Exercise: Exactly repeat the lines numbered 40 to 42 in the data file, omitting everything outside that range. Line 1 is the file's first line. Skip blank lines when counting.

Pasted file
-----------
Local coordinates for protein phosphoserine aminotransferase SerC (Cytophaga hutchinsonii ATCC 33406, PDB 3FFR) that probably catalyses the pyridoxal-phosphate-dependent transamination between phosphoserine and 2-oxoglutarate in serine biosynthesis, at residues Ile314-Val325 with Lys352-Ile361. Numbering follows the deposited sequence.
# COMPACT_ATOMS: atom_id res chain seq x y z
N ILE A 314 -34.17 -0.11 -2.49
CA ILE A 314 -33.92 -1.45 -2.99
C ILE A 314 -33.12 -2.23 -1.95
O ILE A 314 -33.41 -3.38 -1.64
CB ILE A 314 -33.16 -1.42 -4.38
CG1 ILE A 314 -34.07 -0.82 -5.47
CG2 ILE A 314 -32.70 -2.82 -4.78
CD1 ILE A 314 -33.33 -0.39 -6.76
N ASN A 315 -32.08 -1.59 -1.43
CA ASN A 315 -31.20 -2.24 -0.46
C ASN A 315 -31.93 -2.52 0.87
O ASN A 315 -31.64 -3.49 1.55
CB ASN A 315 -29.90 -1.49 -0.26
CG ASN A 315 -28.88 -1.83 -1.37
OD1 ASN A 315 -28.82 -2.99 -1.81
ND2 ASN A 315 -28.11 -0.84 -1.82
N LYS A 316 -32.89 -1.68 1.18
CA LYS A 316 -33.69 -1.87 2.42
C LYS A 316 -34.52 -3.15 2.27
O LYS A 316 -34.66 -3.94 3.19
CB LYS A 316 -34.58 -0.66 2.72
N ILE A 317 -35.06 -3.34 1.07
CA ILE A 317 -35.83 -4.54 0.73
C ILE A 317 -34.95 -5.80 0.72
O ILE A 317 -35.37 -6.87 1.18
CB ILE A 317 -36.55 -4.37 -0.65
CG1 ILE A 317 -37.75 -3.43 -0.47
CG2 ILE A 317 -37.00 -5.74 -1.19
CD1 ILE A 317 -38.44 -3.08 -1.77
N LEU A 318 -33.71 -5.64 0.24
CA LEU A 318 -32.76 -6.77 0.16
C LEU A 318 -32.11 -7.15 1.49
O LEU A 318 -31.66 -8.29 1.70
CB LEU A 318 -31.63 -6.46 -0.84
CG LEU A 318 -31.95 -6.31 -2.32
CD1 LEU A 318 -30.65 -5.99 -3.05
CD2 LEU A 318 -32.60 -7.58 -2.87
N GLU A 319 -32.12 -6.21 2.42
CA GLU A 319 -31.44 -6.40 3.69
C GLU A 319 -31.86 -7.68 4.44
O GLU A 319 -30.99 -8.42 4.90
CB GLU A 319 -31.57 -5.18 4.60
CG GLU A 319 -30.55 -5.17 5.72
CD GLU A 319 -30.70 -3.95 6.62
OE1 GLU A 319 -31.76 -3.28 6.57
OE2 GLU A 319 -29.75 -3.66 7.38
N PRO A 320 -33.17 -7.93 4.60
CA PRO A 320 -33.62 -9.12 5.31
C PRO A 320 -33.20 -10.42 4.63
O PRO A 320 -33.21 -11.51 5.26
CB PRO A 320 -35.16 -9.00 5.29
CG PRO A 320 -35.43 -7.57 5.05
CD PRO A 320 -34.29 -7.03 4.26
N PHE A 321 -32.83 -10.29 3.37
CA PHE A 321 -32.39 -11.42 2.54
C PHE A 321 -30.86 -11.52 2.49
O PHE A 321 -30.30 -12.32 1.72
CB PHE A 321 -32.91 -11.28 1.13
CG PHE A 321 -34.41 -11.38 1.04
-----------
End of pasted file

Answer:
N GLU A 319 -32.12 -6.21 2.42
CA GLU A 319 -31.44 -6.40 3.69
C GLU A 319 -31.86 -7.68 4.44